Even though your children are not a party to your divorce, it will change their lives irrevocably. However, the change does not necessarily have to be negative.
Divorce can be traumatic for children but what really damages them in the long term is conflict between parents. If your divorce ends your conflict with your spouse, or at least keeps it out of your children’s view, then ultimately, it can be a positive change. The American Academy of Pediatrics describes some steps you can take to make the news of your divorce easier for your children to understand and accept.
Use clear, simple messaging
The most important things that your children need to hear about your divorce is that it is not their fault and that they will still be safe and loved. Craft your announcement so that it makes these points explicitly.
Make your message age-appropriate
Your child’s maturity level influences how much he or she can understand about your decision to divorce. Keep this in mind when planning what to say and make your message appropriate for your child’s developmental level.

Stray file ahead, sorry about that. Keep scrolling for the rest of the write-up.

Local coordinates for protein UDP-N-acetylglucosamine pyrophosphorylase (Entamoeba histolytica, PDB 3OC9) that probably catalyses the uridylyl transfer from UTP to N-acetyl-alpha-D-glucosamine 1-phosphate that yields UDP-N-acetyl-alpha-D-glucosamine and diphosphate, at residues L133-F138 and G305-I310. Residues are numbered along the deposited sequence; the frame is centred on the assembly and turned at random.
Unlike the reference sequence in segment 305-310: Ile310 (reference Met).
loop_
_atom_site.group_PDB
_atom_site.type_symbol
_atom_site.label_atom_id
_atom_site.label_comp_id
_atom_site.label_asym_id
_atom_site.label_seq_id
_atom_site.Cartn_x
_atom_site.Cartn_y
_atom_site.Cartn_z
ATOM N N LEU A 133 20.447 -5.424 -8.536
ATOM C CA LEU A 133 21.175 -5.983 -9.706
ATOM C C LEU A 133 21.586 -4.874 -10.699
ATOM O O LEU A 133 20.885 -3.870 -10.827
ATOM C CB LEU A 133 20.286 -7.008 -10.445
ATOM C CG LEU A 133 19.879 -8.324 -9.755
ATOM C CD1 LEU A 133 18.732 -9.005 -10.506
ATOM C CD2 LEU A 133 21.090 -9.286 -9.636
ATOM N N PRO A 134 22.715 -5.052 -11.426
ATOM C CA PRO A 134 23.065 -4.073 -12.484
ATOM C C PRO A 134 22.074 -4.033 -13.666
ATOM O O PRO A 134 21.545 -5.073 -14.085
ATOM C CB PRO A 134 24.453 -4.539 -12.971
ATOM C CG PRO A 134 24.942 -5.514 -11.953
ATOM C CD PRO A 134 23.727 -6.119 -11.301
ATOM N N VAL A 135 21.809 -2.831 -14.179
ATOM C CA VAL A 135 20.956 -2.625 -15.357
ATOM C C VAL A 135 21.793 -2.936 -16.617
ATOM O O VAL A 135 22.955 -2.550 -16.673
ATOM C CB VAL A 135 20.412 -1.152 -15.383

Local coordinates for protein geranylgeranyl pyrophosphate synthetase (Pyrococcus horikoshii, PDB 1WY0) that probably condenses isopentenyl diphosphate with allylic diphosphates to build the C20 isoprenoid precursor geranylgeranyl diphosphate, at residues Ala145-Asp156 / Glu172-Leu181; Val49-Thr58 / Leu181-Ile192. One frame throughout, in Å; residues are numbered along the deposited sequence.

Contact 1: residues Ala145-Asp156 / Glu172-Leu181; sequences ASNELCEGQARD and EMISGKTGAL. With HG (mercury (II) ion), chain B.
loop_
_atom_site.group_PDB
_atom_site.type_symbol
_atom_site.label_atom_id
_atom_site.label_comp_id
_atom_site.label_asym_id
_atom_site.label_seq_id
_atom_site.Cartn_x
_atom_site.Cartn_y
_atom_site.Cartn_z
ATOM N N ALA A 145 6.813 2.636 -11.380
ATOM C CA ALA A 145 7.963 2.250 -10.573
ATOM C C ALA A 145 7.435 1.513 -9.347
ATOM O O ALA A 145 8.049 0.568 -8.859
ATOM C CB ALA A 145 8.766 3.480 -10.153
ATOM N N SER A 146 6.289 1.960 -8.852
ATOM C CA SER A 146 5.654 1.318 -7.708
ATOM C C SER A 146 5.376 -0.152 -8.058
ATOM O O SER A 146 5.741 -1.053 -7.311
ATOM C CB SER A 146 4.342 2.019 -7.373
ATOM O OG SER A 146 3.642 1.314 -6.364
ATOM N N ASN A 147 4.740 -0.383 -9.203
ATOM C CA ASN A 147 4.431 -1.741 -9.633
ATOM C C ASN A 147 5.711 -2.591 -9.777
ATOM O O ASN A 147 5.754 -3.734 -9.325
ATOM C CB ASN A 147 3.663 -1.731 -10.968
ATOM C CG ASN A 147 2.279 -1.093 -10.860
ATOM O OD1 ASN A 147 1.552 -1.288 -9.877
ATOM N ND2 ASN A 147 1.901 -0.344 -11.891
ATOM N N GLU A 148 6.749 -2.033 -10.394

This can be difficult if you have multiple children with big age gaps between them. Because it is preferable to give the news to the whole family at once, it may be a good idea to give the bare essentials to the whole family and then have the younger kids leave the room so you can have a more in-depth conversation with the older kids.
It may not be possible to anticipate all the concerns your children have about your divorce. Therefore, it is a good idea to invite them to ask whatever questions they have so you can put their fears to rest early on. However, your children may need time to process the news before they think of questions to ask. Make sure they know that it is okay for them to think about it and ask questions later.
Follow up by asking your children if they have questions after a day or two. Tell them explicitly that you and the other parent are always willing to listen whenever they need to talk.